Issue

On War and Peace

Twenty years after the Rwandan genocide, thousands of maimed amputees remind us of the war that took 500,000 lives in 100 days. War leaves marks that cannot be erased—not only in Rwanda, but on every continent.

Reporting from On War and Peace examines the roots of conflict, whether it be religious hatred, sectarian rivalry, a security vacuum, the struggle for natural resources, or the desperation that results from poverty.

Pulitzer Center journalists also cover war’s aftermath: the transitional governments that result in chaos, diplomacy that goes awry, peace talks that never end, and the people who suffer the consequences, young and old. We see the children who go hungry, lose their homes, leave school, become combatants, or join the jihad.

Often the end to conflict leaves turmoil in its wake while the road to peace seems circuitous: In South Sudan, rebel-commanders-turned politicians plunge the country into civil war. In the U.S., troops return home from one war only to be re-deployed to another. But everywhere, in every conflict, there are also voices crying out for peace, determined to heal the divide.

On War and Peace

January 02, 2017

A Look Inside South Sudan's Bitter War

Cassandra Vinograd

Mass killings, mass rape, ethnic cleansing, starvation and a lack of international will to act against the specter of genocide: A rare look inside the crisis in South Sudan.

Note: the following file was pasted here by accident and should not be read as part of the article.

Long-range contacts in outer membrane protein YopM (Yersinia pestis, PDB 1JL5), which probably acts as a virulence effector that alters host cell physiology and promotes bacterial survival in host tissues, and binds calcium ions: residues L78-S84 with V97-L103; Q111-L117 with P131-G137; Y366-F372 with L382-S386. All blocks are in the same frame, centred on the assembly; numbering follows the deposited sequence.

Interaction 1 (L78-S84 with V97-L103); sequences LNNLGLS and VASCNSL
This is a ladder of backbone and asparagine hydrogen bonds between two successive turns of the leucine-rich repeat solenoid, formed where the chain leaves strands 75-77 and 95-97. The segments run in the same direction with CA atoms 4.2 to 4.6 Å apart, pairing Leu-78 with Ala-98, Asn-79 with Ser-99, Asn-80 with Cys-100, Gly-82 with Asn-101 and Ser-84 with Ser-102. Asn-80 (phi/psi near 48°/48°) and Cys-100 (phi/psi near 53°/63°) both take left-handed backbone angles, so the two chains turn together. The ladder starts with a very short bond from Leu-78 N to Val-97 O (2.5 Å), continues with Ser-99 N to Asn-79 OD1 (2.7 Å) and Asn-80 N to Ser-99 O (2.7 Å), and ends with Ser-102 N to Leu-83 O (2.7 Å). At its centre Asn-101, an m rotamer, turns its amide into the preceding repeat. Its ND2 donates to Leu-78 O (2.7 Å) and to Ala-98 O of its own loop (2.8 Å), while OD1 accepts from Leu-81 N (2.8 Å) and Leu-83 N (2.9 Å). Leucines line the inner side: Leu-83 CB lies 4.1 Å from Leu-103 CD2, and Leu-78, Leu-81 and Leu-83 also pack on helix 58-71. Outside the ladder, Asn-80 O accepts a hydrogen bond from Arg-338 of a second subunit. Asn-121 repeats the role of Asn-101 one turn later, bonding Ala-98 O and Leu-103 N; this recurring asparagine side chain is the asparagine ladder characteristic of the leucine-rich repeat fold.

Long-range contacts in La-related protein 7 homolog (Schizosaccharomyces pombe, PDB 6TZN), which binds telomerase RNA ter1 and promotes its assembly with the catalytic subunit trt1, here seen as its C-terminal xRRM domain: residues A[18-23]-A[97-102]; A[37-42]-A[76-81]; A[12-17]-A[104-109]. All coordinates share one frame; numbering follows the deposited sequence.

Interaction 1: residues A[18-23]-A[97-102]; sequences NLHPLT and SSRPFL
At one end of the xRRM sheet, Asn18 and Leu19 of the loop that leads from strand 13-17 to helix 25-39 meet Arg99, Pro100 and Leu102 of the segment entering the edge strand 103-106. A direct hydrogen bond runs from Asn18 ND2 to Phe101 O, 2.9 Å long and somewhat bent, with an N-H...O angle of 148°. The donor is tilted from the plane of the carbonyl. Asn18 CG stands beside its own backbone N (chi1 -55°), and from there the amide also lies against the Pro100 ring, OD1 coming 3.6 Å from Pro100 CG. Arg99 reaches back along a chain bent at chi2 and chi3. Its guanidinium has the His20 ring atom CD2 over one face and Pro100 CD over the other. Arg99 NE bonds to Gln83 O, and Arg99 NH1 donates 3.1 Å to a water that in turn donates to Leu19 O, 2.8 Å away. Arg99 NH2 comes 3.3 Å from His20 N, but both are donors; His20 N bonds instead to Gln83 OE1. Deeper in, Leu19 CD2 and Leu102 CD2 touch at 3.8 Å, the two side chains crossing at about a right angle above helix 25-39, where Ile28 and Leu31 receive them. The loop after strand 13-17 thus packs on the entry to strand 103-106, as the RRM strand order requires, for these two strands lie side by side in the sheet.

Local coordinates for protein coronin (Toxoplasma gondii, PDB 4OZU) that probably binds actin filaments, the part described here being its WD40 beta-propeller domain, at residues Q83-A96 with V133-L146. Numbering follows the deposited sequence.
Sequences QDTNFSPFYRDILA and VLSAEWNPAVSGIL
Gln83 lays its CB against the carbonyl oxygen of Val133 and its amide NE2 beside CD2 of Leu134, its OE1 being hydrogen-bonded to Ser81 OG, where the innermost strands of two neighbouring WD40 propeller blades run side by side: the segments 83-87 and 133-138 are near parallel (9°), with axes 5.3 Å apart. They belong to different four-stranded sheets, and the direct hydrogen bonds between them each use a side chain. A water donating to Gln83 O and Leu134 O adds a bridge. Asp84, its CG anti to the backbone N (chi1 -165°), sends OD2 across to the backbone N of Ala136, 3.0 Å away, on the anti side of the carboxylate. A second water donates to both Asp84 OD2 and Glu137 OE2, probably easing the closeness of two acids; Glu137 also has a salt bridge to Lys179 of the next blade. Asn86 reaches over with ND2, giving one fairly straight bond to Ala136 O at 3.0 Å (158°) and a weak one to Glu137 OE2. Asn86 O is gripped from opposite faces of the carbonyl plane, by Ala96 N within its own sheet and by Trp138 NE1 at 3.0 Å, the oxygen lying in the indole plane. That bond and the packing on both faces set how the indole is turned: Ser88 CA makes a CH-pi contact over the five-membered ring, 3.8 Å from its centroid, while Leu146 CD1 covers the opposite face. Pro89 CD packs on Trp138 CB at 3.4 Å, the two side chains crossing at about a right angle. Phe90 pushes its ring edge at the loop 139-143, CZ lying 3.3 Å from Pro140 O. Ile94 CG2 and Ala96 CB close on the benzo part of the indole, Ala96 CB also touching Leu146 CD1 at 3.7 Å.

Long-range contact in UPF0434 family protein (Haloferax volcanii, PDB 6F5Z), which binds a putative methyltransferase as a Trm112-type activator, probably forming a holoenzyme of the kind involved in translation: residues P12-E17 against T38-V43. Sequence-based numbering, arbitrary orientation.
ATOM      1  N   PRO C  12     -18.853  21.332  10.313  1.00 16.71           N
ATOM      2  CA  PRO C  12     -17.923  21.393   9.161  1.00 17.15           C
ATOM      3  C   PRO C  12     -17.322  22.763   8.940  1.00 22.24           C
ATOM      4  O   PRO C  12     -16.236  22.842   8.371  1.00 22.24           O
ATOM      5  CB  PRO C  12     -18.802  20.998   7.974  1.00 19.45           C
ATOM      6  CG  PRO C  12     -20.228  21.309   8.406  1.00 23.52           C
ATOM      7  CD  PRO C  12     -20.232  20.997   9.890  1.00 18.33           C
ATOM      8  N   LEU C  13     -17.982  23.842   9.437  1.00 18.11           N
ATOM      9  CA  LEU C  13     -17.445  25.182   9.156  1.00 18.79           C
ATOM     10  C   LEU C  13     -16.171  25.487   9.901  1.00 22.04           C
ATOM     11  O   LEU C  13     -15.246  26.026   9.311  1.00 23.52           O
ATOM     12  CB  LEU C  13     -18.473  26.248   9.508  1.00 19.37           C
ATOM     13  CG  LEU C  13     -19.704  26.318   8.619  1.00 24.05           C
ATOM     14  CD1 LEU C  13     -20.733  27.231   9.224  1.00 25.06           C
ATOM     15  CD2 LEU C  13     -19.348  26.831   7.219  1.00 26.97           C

December 19, 2016

Finding Home

Lynsey Addario, Aryn Baker, Francesca Trianni

Following the lives of four Syrian refugee mothers and their babies from the day these women gave birth through their newborns’ all-important milestones: first smiles, first meals, first steps.

December 19, 2016

Mugabe's Last Days

Martin Fletcher

What will happen when Robert Mugabe's 36-year rule in Zimbabwe ends? Will life for millions of his oppressed, destitute countrymen get better—or even worse?

December 14, 2016

Latin America's Schindler

Ewen MacAskill

Roberto Kozak is virtually unknown. And yet this quiet man played a crucial role after the 1973 coup in Chile and he helped tens of thousands of prisoners out of custody and to find safe havens overseas.

November 01, 2016

Navigating the Death Penalty in Pakistan

Shakeeb Asrar, Urooj Kamran Azmi

To counter terrorism, the Pakistani government has started executing all those convicted of terrorism. But they have overlooked whether those convicted received a fair trial or not.

How Food Became a Weapon of War in Yemen

A proxy war in Yemen between Iran-backed Houthi rebels and a Saudi Arabia-led coalition has led to starvation; relief supplies have been blocked to the poorest country in the region.

Scarred By War, Yemen’s Children Carry Burdens Beyond Their Years

In Yemen, some of the most vulnerable victims are the 2 million children on the brink of starvation, or those who lost limbs during the fighting. In Aden, many children have been fit with prosthetic limbs, but with rudimentary materials and old technology, they are sometimes barely functional.

Meet the Journalist: Ben Taub

Journalist Ben Taub discusses his project, "The Assad Files," the story of how a group of war crimes investigators smuggled 600,000 pages of government documents out of Syria.

Meet the Journalist: Dominic Bracco

Photojournalist Dominic Bracco II's reporting follows Diego, a former gang member on his personal journey for reconciliation and redemption. In this video Bracco gives a behind-the-scenes look at the history of violence in Juarez.

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